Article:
OBJECTIVES: To ascertain which conditions nurses believe should be in a law allowing active voluntary euthanasia (AVE). DESIGN: Survey questionnaire posted to registered nurses (RNs). SETTING: Australian Capital Territory (ACT) at the end of 1996, when active voluntary euthanasia was legal in the Northern Territory. SURVEY SAMPLE: A random sample of 2,000 RNs, representing 54 per cent of the RN population in the ACT. MAIN MEASURES: Two methods were used to look at nurses' opinions. The first involved four vignettes which varied in terms of critical characteristics of each patient who was requesting help to die. The respondents were asked if the law should be changed to allow any of these requests. There was also a checklist of conditions, most of which have commonly been included in Australian proposed laws on AVE. The respondents chose those which they believed should apply in a law on AVE. RESULTS: The response rate was 61%. Support for a change in the law to allow AVE was 38% for a young man with AIDS, 39% for an elderly man with early stage Alzheimer's disease, 44% for a young woman who had become quadriplegic and 71% for a middle-aged woman with metastases from breast cancer. The conditions most strongly supported in any future AVE law were: "second doctor's opinion", "cooling off period", "unbearable protracted suffering", "patient fully informed about illness and treatment" and "terminally ill". There was only minority support for "not suffering from treatable depression", "administer the fatal dose themselves" and "over a certain age". CONCLUSION: Given the lack of support for some conditions included in proposed AVE laws, there needs to be further debate about the conditions required in any future AVE bills.
Objective To explore the relation between the care provided in the final three months of life and the prevalence and types of end of life decisions in Belgium.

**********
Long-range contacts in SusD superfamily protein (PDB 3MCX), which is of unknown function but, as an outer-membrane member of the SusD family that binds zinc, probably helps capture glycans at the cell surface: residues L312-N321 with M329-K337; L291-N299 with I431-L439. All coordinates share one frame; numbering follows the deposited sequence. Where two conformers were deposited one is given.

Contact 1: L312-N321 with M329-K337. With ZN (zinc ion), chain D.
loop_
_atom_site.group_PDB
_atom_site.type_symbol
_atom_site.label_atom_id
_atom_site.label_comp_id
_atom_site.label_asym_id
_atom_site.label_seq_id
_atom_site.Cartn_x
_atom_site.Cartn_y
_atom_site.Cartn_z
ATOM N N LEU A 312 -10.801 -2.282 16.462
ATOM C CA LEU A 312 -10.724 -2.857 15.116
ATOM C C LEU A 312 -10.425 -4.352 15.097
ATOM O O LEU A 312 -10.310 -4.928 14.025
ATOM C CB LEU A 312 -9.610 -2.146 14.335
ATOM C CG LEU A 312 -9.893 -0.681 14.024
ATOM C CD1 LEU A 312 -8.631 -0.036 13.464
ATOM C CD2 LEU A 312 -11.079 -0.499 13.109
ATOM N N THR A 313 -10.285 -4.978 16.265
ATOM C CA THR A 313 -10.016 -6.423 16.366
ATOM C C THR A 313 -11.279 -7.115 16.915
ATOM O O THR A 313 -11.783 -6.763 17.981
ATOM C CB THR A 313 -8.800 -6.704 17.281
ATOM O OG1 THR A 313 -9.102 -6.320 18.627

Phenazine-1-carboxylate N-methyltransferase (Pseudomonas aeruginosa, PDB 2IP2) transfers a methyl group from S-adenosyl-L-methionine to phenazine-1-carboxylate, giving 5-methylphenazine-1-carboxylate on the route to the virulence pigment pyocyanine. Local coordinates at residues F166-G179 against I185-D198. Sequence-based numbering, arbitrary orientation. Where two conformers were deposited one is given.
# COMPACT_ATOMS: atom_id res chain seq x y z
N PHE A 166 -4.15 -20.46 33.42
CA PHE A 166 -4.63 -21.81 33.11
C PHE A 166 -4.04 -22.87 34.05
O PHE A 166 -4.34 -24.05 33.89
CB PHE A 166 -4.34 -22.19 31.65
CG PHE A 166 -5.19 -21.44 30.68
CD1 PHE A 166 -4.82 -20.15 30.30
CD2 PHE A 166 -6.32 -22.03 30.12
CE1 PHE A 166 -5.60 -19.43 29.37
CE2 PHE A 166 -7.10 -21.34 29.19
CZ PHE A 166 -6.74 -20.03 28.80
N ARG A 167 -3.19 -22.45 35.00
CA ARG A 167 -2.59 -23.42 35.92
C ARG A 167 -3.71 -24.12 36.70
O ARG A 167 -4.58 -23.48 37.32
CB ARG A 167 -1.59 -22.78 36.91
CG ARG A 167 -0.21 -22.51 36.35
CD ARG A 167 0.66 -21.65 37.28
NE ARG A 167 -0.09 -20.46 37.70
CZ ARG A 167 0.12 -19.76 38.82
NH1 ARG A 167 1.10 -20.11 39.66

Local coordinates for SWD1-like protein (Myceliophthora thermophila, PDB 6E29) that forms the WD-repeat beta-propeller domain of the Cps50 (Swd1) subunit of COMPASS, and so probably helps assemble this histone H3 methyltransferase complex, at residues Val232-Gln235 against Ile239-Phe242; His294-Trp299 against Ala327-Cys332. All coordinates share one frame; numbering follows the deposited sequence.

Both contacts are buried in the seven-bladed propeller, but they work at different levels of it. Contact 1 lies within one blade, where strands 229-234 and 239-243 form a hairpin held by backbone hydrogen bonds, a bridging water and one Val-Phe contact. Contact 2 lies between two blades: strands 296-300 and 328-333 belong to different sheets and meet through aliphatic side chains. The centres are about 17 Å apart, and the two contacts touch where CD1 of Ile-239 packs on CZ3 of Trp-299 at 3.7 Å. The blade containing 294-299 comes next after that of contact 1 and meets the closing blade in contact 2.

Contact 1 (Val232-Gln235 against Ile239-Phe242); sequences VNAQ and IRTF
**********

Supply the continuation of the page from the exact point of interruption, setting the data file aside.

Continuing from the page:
Design Two year nationwide retrospective study, 2005-6 (SENTI-MELC study).
Setting Data collection via the sentinel network of general practitioners, an epidemiological surveillance system representative of all general practitioners in Belgium.
Subjects 1690 non-sudden deaths in practices of the sentinel general practitioners.
Main outcome measures Non-sudden deaths of patients (aged >1 year) reported each week. Reported care provided in the final three months of life and the end of life decisions made. Multivariable regression analysis controlled for age, sex, cause, and place of death.
Results Use of specialist multidisciplinary palliative care services was associated with intensified alleviation of symptoms (odds ratio 2.1, 95% confidence interval 1.6 to 2.6), continuous deep sedation forgoing food/fluid (2.9, 1.7 to 4.9), and the total of decisions explicitly intended to shorten life (1.5, 1.1 to 2.1) but not with euthanasia or physician assisted suicide in particular. To a large extent receiving spiritual care was associated with higher frequencies of euthanasia or physician assisted suicide than receiving little spiritual care (18.5, 2.0 to 172.7).
Conclusions End of life decisions that shorten life, including euthanasia or physician assisted suicide, are not related to a lower use of palliative care in Belgium and often occur within the context of multidisciplinary care.
Since 1 January 2001, German hospitals and establishments engaged in outpatient surgery are obliged to continually record and evaluate nosocomial infections and the emergence of nosocomial pathogens showing special resistance and multi-resistance profiles. A survey conducted among 164 hospitals revealed that 79 % of establishments already carried out separate surveillance and evaluation of postoperative wound infections, while 77 % also recorded nosocomial infections and 91 % recorded pathogens with special resistance and multi-resistance profiles. However, only the larger hospitals had their own in-house infection control physician, while the smaller establishments generally consulted external infection control physicians. When asked how long such experts made their services available to the hospitals, no clear answer was given. Furthermore, only two-thirds of hospitals had their own infection control nurses (most of whom worked part time). These findings have induced the State Office for Health and Food Safety (LGL) in Bavaria to expand its advisory and information services and to formulate standards in consultation with partners at state level.